It was September 1897, and 8-year-old Virginia O’Hanlon’s friends on Manhattan’s Upper West Side had just confronted her with the grim possibility that Santa Claus did not exist. At the urging of her father, she wrote to the New York Sun: “Please tell me the truth, is there a Santa Claus?”
The paper’s lead editorial writer, Francis Pharcellus Church, a 58-year-old journalist who’d been a Civil War correspondent, received O’Hanlon’s handwritten note from his boss. He reportedly “bristled and pooh-poohed” when asked to respond. Yet, he quickly crafted a detailed reply (first published anonymously) that has moved millions of people, becoming “history’s most reprinted newspaper editorial.”
The New York Sun's Reply To "Is There A Santa Claus?"
We take pleasure in answering at once and thus prominently the communication below, expressing at the same time our great gratification that its faithful author is numbered among the friends of THE SUN:
VIRGINIA, your little friends are wrong. They have been affected by the skepticism of a skeptical age. They do not believe except they see. They think that nothing can be which is not comprehensible by their little minds. All minds, Virginia, whether they be men’s or children’s, are little. In this great universe of ours man is a mere insect, an ant, in his intellect, as compared with the boundless world about him, as measured by the intelligence capable of grasping the whole of truth and knowledge.
Yes, VIRGINIA, there is a Santa Claus. He exists as certainly as love and generosity and devotion exist, and you know that they abound and give to your life its highest beauty and joy. Alas! how dreary would be the world if there were no Santa Claus. It would be as dreary as if there were no VIRGINIAS. There would be no childlike faith then, no poetry, no romance to make tolerable this existence. We should have no enjoyment, except in sense and sight. The eternal light with which childhood fills the world would be extinguished.
Not believe in Santa Claus! You might as well not believe in fairies! You might get your papa to hire men to watch in all the chimneys on Christmas Eve to catch Santa Claus, but even if they did not see Santa Claus coming down, what would that prove? Nobody sees Santa Claus, but that is no sign that there is no Santa Claus. The most real things in the world are those that neither children nor men can see. Did you ever see fairies dancing on the lawn? Of course not, but that’s no proof that they are not there. Nobody can conceive or imagine all the wonders there are unseen and unseeable in the world.
You may tear apart the baby’s rattle and see what makes the noise inside, but there is a veil covering the unseen world which not the strongest man, nor even the united strength of all the strongest men that ever lived, could tear apart. Only faith, fancy, poetry, love, romance, can push aside that curtain and view and picture the supernal beauty and glory beyond. Is it all real? Ah, VIRGINIA, in all this world there is nothing else real and abiding.
No Santa Claus! Thank God! he lives, and he lives forever. A thousand years from now, Virginia, nay, ten times ten thousand years from now, he will continue to make glad the heart of childhood.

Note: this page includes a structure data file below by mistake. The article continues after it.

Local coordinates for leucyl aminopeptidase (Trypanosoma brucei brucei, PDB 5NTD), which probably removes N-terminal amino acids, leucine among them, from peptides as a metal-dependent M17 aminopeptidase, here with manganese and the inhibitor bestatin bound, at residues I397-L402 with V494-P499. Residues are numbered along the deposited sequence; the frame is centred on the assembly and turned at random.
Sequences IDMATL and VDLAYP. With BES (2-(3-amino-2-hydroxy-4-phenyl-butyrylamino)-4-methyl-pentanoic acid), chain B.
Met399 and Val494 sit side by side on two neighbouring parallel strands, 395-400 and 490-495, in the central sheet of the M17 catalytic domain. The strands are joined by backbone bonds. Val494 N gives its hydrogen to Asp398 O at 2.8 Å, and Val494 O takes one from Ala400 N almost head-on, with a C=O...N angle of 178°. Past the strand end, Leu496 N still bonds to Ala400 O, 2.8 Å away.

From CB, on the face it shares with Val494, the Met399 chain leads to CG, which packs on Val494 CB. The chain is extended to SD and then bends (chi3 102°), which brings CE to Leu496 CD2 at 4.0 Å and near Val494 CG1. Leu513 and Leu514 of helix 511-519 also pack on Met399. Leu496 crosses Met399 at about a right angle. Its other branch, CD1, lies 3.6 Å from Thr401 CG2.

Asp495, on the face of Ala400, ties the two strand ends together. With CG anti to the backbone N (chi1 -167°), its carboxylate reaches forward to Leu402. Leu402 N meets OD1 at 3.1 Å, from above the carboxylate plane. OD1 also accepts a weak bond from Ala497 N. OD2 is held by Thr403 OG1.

Young Virginia O’Hanlon went on to earn a doctorate at Fordham in 1930 and later became an assistant principal in the New York City public school system.
A Message For Children Of Yesterday: “Seek Out These Trusting Children”
During the 1930s, 40 years after her letter first appeared in the Sun, Douglas published a follow-up letter in a booklet titled Is There a Santa Claus? A Little Girl’s Question Answered. She wrote:
Dear children of yesterday and today, when that question was asked, I, a little girl, was interested in finding out the answer just for myself. Now, grown-up and a teacher, I want so much that all little children believe there really is a Santa Claus. For, I understand how essential a belief in Santa Claus, and in fairies too, is to a happy childhood.
Some little children doubt that Santa still lives because often their letters, for one reason or another, never seem to reach him. Nurses in hospitals know who some of these children are. Teachers in great city schools will know others.
Dear children of yesterday, won’t you try to seek out these trusting children of today and make sure that their letters in some way reach Santa Claus so that “he will continue to make glad the heart of childhood.”
That, I think, is the best way of proving there is a Santa Claus, both for ourselves and for the children. Do you remember how Peter Pan once asked us to show our belief in fairies? You will of course do it a little differently, but you will each understand how. So, like Peter, I say, “Show you believe, please show you do,” and I shall always be gratefully yours,
Virginia O’Hanlon Douglas
Virginia’s Legacy: “A Wonderfully Full Life”
Laura Virginia O’Hanlon Douglas died on May 13, 1971, in a nursing home near Albany, New York. She was 81. But the message she elicited through Francis Church lives on, as does her own faith in the spirit of Christmas.
In December 1960, one year after she retired from the New York public school system, she appeared as a guest on the Perry Como Show. She spoke about her career as an educator and her family, saying she’s had “a wonderfully full life.”
“In other words, you’re convinced, really convinced there is a Santa Claus,” Como says.
“Absolutely,” she responds, before proceeding to read the words that made her famous. “This letter has been answered for me thousands of times.”
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